Known as 'the island of smiles', Tiwi offers a variety of landscapes, ranging from eucalyptus forests to rainforest, as well as some stunning wildlife, including saltwater crocodiles, sharks and the rare olive ridley turtle. Fishing and Aussie Rules Football are both hugely popular, with March's Tiwi Grand Finals well worth a visit.

Meanwhile, around 250 kilometres east of Darwin is the Kakadu National Park, which covers an astounding almost five million acres. Inhabited by Aborigines for more than 40,000 years, this vast World Heritage Area is home to thousands of varieties of plants and animals.

It is best to visit between June and August, and the park allows for both organised tours and self-planned packages. Inside you will find beautiful plantlife and stunning scenery, as well as numerous picturesque pools and billabongs. Tourists are allowed to swim in some of these pools, but always be aware of crocodile signs when taking a dip and of course avoid splashing around. Once you are there it will come as no surprise to find that Crocodile Dundee was filmed at East Alligator River in Kakadu.

As well as the crocodiles, there are kangaroos and wallabies, water buffalo and wild pigs, as well as more than 280 species of bird and endangered or rare animals. But the six main landforms that make up the park – and its subsequent variety of landscapes – are probably the biggest draw. There are monsoon forests, deep gorges, huge natural waterfalls, wetlands, rocky ridges, and tidal flats to explore.

There is also the Aboriginal rock art, which is said to be some of the finest ever discovered. Nourlangie, which has several impressive paintings, and Ubirr, which contains etchings of the animals that lived thousands of years ago, have proved to be among the most popular tourist sites in the park.

For a unique and remarkable view of an often unseen Australia, Darwin and its surrounds are the places to go.

Horses for courses 

If you want to tap into your inner Hugh Jackman, pictured, why not visit one of the region's enormous cattle stations. Conways Cattle Station stretches out over 340,000 acres and offers tourists the chance to see how a working station functions. Tours are conducted around the farm and station, with working horse and dog demonstrations helping to show how these hard working people earn a living. Much of its land is outback, so you can view the wildlife uninhibited, with 4x4's and helicopter trips. There are also Great Barramundi in the local creeks. The helicopter flight from Darwin allows you to soak up the scenery as you steel yourself for the droving (that's moving cattle). A guesthouse is available for an overnight stay.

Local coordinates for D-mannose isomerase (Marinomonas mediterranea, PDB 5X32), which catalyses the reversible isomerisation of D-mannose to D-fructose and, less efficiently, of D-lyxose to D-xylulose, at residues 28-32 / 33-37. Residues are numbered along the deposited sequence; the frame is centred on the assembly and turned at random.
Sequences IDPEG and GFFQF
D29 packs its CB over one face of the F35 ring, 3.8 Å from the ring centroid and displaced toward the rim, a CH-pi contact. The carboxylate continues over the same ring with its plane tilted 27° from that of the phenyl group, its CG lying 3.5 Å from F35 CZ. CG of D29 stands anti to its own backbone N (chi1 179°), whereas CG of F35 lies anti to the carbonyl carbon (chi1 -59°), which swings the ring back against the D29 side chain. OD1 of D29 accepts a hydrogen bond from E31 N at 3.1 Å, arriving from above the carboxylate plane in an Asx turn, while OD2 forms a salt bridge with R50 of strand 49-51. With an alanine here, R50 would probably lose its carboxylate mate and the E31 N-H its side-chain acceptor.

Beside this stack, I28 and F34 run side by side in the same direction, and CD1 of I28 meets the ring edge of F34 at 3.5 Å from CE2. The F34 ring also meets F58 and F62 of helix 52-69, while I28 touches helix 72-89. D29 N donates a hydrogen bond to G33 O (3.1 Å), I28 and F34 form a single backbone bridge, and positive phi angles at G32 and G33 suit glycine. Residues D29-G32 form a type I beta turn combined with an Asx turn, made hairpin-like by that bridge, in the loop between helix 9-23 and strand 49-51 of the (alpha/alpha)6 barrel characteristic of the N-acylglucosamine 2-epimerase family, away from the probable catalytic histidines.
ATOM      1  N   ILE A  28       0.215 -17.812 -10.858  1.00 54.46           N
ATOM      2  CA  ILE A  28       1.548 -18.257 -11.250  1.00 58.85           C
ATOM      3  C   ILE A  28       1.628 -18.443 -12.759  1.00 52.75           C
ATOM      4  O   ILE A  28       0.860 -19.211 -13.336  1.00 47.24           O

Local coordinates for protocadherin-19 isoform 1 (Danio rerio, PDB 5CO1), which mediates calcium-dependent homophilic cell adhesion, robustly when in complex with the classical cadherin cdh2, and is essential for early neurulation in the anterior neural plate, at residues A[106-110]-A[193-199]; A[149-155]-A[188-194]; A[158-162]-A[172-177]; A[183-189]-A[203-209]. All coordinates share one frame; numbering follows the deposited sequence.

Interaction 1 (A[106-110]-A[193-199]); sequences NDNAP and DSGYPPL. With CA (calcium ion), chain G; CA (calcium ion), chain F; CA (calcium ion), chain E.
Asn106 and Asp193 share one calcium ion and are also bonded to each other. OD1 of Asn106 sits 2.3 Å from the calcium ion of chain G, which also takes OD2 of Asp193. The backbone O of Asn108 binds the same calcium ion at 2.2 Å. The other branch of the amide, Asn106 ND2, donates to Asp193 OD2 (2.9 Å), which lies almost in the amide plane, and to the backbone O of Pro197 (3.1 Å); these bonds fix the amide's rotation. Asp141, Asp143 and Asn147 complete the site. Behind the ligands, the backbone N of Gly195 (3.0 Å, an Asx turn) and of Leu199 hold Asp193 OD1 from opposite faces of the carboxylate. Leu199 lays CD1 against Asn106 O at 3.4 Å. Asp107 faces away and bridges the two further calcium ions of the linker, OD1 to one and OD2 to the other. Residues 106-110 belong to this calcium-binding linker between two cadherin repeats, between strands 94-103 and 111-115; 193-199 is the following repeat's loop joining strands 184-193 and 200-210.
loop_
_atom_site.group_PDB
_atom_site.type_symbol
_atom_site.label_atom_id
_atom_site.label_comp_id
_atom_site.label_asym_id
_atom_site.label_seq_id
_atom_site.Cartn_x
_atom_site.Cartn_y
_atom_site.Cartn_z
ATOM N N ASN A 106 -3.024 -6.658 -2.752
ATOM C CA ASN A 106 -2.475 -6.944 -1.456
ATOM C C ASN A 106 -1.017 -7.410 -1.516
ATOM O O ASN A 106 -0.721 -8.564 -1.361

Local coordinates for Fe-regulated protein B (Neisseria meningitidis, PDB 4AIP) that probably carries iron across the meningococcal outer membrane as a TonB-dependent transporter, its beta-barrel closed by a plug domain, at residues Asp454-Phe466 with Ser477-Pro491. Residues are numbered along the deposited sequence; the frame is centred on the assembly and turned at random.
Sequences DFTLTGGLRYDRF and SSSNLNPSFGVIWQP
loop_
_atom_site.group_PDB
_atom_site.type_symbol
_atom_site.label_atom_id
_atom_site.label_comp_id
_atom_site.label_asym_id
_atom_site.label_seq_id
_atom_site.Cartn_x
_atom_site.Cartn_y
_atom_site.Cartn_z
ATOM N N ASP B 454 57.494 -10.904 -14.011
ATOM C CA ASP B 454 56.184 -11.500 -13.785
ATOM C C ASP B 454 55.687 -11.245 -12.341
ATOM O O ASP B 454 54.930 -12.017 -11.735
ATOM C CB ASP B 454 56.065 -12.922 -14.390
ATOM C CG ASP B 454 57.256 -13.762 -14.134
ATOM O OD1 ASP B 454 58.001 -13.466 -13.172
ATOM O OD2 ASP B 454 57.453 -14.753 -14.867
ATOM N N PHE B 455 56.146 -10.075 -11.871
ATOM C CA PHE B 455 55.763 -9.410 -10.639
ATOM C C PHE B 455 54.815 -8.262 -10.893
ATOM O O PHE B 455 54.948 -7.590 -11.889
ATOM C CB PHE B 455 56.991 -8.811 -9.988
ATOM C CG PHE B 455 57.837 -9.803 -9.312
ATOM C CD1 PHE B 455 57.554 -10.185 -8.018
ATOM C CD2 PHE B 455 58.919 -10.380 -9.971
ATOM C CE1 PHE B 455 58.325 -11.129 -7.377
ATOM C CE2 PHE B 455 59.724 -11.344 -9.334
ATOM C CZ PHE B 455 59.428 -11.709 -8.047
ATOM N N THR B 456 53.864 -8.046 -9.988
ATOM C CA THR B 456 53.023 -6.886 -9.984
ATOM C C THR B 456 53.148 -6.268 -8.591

Visit www.about-australia.com for details.



- Emirates flies daily from Dubai to Darwin via Perth from Dh5,150. www.emirates.com. Once in Darwin, a shuttle bus runs from the airport into the city for just Dh23. A taxi costs around Dh60-Dh70.


- Situated just 15 minutes from the airport, the Crowne Plaza can be found in the heart of Darwin. Having recently undergone a Dh9.62 million facelift, the hotel boasts stylish rooms. Alternatively, Moonshadow Villas has five stunning, rainforest villas each with a private pool.


- Dust off your snakeskin, it's time to go a bit Crocodile Dundee. Adelaide River is 65km from Darwin. A riverboat takes you over the water as the reptiles slink about the murky water. Meat is dangled over the side and the crocs leap out of the water to wrench it away. It is an awesome, and terrifying, display of ferocity. Log on to www.outback-crocodile-adventures.com.